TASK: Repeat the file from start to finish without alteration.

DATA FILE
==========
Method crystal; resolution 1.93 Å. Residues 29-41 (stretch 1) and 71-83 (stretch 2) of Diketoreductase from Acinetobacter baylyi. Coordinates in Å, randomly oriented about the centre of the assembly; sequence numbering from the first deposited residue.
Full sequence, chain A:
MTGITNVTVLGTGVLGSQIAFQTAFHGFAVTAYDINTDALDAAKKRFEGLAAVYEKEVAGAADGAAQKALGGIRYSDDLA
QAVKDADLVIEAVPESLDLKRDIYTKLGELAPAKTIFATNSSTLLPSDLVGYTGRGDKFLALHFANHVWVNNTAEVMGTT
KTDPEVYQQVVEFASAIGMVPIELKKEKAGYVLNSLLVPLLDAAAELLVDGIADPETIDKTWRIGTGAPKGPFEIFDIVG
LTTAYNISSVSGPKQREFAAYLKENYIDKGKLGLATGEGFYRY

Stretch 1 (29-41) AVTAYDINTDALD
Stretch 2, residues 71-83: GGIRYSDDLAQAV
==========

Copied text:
Method crystal; resolution 1.93 Å. Residues 29-41 (stretch 1) and 71-83 (stretch 2) of Diketoreductase from Acinetobacter baylyi. Coordinates in Å, randomly oriented about the centre of the assembly; sequence numbering from the first deposited residue.
Full sequence, chain A:
MTGITNVTVLGTGVLGSQIAFQTAFHGFAVTAYDINTDALDAAKKRFEGLAAVYEKEVAGAADGAAQKALGGIRYSDDLA
QAVKDADLVIEAVPESLDLKRDIYTKLGELAPAKTIFATNSSTLLPSDLVGYTGRGDKFLALHFANHVWVNNTAEVMGTT
KTDPEVYQQVVEFASAIGMVPIELKKEKAGYVLNSLLVPLLDAAAELLVDGIADPETIDKTWRIGTGAPKGPFEIFDIVG
LTTAYNISSVSGPKQREFAAYLKENYIDKGKLGLATGEGFYRY

Stretch 1 (29-41) AVTAYDINTDALD
Stretch 2, residues 71-83: GGIRYSDDLAQAV